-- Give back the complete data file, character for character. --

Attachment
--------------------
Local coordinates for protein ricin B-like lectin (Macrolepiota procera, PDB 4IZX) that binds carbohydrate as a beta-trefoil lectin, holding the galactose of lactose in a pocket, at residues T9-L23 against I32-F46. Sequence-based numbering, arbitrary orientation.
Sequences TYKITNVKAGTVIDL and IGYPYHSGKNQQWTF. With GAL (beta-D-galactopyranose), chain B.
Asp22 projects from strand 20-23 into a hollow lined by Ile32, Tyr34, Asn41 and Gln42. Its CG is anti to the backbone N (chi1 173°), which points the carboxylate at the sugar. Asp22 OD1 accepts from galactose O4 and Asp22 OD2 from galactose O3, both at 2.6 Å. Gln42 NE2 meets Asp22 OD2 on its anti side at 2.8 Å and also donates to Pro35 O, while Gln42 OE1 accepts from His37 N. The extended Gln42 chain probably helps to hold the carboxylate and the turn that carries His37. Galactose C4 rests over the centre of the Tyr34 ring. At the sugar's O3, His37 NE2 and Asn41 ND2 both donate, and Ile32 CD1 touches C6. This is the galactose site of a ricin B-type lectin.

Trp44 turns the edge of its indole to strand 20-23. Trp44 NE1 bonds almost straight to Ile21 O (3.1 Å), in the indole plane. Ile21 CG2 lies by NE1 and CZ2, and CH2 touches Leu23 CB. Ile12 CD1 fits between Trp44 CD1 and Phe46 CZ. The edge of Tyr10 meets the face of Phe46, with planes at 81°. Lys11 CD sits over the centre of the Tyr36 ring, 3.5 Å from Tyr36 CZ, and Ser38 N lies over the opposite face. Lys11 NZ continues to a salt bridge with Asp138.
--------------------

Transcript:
Local coordinates for protein ricin B-like lectin (Macrolepiota procera, PDB 4IZX) that binds carbohydrate as a beta-trefoil lectin, holding the galactose of lactose in a pocket, at residues T9-L23 against I32-F46. Sequence-based numbering, arbitrary orientation.
Sequences TYKITNVKAGTVIDL and IGYPYHSGKNQQWTF. With GAL (beta-D-galactopyranose), chain B.
Asp22 projects from strand 20-23 into a hollow lined by Ile32, Tyr34, Asn41 and Gln42. Its CG is anti to the backbone N (chi1 173°), which points the carboxylate at the sugar. Asp22 OD1 accepts from galactose O4 and Asp22 OD2 from galactose O3, both at 2.6 Å. Gln42 NE2 meets Asp22 OD2 on its anti side at 2.8 Å and also donates to Pro35 O, while Gln42 OE1 accepts from His37 N. The extended Gln42 chain probably helps to hold the carboxylate and the turn that carries His37. Galactose C4 rests over the centre of the Tyr34 ring. At the sugar's O3, His37 NE2 and Asn41 ND2 both donate, and Ile32 CD1 touches C6. This is the galactose site of a ricin B-type lectin.

Trp44 turns the edge of its indole to strand 20-23. Trp44 NE1 bonds almost straight to Ile21 O (3.1 Å), in the indole plane. Ile21 CG2 lies by NE1 and CZ2, and CH2 touches Leu23 CB. Ile12 CD1 fits between Trp44 CD1 and Phe46 CZ. The edge of Tyr10 meets the face of Phe46, with planes at 81°. Lys11 CD sits over the centre of the Tyr36 ring, 3.5 Å from Tyr36 CZ, and Ser38 N lies over the opposite face. Lys11 NZ continues to a salt bridge with Asp138.